Even if Trump’s decision is reversed or altered, prospects for progress on the peace front appear slim. According to both Palestinian and Israeli sources, Kushner’s incipient plan does not envisage a two-state solution. In an offer that was likely made in coordination with Kushner, personal friend Saudi Crown Prince Mohammed Bin Salman reportedly offered Abbas a non-contiguous, semi-sovereign Palestinian state with the East Jerusalem neighbourhood of Abu Dis as its capital. Accepting such a deal would be political suicide for any Palestinian leader. Therefore, do not expect to see any meaningful diplomatic progress in 2018.

Finally, the chances of Palestinian unification between rival factions Fatah and Hamas remain difficult to predict. Concerted Egyptian backing, Abbas’s increasing diplomatic isolation, Gaza’s humanitarian crisis and the need to present a strong, united Palestinian front in the wake of the Jerusalem decision all represent fortuitous circumstances for the realisation of a deal. However, no meaningful progress has yet been made regarding key issues – civil control over Gaza, the payment of civil servants and Hamas’s weapons stockpiles – which have derailed many previous unification attempts since 2007. An unpopular Abbas will also be wary of holding elections – a stipulated condition of the preliminary unity agreement – and Hamas may be reluctant to give a lifeline to a leader whose political fortunes seem intricately tied to the increasingly defunct Oslo peace process. While Palestinian unity is by no means out of the question, it seems more likely that the status-quo will prevail.


President Sisi not welcome / Middle East
Photo: Alisdare Hickson / Flickr


Foreign Brief 2017 Forecast predicted ongoing social and economic instability in Egypt. The past year has seen dozens of Islamist militant strikes against Egyptian army targets as well as attempts to sow sectarian divisions with attacks on Coptic Christian and Sufi Muslim minorities resulting in the murder of hundreds of civilians. The insurgency by Islamist militant groups has concentrated in the Sinai Peninsula but attacks have occurred across the country as the President Abdel Fattah el-Sisi’s military regime continues to clamp down against opponents. This includes the November dismissal of an appeal against a life-sentence for Mohamed Badie, the head of the Muslim Brotherhood who won elections in 2014 but were soon toppled by the military. The ongoing violence portends more instability in 2018, with the military regime persisting to repress any dissidence and a range of jihadi groups continuing attacks across the country against both soft and hard targets.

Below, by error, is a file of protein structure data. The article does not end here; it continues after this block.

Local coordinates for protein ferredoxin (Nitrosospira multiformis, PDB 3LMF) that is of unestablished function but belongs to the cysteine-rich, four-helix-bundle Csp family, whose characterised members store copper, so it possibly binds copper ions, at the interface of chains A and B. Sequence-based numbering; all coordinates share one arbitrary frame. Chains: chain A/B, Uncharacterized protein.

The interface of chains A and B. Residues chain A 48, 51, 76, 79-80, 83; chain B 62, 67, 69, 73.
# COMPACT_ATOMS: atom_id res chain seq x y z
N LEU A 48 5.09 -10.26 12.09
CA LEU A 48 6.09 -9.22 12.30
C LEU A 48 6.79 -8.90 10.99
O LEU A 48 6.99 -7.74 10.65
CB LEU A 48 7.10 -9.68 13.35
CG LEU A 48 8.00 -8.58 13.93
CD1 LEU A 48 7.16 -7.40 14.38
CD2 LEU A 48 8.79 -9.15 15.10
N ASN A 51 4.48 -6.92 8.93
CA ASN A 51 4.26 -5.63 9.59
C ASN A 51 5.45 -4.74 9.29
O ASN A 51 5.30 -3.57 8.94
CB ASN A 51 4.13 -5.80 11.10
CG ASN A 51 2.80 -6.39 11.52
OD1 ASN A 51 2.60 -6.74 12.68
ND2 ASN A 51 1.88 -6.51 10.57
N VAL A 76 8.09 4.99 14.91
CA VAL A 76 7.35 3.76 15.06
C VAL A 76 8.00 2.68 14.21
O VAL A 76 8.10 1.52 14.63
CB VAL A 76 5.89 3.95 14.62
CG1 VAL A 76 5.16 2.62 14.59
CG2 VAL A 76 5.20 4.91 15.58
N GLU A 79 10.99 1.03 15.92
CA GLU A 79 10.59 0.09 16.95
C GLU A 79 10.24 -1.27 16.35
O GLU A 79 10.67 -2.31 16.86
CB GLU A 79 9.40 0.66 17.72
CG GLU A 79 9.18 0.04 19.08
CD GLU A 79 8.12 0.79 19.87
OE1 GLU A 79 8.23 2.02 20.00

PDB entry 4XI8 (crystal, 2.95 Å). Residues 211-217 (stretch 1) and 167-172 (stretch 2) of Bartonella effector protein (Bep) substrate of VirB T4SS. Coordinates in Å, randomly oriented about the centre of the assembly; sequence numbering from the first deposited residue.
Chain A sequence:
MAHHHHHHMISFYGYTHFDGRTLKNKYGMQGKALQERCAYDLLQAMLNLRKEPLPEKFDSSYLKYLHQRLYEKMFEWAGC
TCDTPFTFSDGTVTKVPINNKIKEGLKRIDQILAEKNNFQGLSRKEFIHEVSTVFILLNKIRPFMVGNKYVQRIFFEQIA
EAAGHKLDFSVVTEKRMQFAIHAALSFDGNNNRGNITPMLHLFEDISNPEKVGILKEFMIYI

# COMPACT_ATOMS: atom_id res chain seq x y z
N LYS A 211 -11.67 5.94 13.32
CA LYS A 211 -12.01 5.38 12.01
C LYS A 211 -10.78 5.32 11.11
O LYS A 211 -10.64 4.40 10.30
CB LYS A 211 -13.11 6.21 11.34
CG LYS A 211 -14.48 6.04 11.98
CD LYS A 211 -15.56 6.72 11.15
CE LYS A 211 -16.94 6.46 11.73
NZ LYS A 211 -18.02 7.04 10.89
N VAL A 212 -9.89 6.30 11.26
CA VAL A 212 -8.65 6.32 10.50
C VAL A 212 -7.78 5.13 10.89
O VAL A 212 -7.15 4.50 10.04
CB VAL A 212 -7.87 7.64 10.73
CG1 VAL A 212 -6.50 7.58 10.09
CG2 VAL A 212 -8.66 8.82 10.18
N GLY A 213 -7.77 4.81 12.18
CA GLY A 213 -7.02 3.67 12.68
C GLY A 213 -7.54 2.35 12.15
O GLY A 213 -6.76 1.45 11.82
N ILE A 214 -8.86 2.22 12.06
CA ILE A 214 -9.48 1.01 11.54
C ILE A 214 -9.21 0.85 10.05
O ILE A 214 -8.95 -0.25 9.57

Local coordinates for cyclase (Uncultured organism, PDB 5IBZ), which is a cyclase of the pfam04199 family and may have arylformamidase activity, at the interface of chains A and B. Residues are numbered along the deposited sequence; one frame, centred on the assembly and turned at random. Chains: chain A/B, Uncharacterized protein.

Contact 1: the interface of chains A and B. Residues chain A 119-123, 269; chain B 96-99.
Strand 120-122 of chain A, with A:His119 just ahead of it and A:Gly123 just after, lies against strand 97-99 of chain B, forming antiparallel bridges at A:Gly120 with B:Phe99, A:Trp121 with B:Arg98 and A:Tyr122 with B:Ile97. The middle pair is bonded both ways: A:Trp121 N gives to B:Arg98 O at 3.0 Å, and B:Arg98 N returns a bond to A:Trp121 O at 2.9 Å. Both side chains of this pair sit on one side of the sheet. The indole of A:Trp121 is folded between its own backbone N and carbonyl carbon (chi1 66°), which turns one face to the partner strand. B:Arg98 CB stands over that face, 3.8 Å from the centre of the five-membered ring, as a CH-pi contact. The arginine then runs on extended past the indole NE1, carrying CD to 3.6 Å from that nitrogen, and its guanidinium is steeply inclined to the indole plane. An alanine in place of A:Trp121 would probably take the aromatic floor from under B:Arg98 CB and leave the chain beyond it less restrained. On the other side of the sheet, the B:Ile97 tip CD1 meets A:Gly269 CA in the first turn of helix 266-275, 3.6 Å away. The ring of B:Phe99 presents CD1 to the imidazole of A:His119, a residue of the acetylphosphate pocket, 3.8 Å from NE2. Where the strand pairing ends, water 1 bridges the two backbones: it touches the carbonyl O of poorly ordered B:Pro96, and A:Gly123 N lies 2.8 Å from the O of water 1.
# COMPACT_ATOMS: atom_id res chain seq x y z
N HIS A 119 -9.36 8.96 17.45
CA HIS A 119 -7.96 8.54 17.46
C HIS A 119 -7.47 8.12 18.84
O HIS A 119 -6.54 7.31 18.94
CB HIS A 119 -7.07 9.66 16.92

Despite winning a referendum to increase the powers of the presidency, 2018 is will be a very challenging year for President Erdogan, whose focus will be on the presidential and parliamentary elections in 2019.

Meral Akşener’s has split from the Nationalist Movement Party to establish the “Good Party” (İyi Parti) and declared her candidacy in the 2019 presidential elections. She supported the No vote against Erdogan in in the referendum and will campaign on a platform of defending democratic institutions, free media, and good governance, but also strong opposition to Kurdish rights. With the Turkish economy showing some signs of trouble ahead, Erdogan is also facing the political fallout from the Iran Gold trial in the US which implicates him in a multi-billion-dollar gold-for-oil scheme allegedly designed to subvert US sanctions on Iran. These allegations will further damage Erdogan’s relations with the US, already fractured by Washington’s support to Syrian Kurds and refusal to extradite Fethullah Gullen, who Erdogan accuses of masterminding the failed coup against him.

Expect Erdogan to continue to centralise power by removing real and potential opponents in government and repressing opposition. Escalation of clashes with the Syrian Kurds for a combination of real strategic reasons and domestic politics is also highly likely.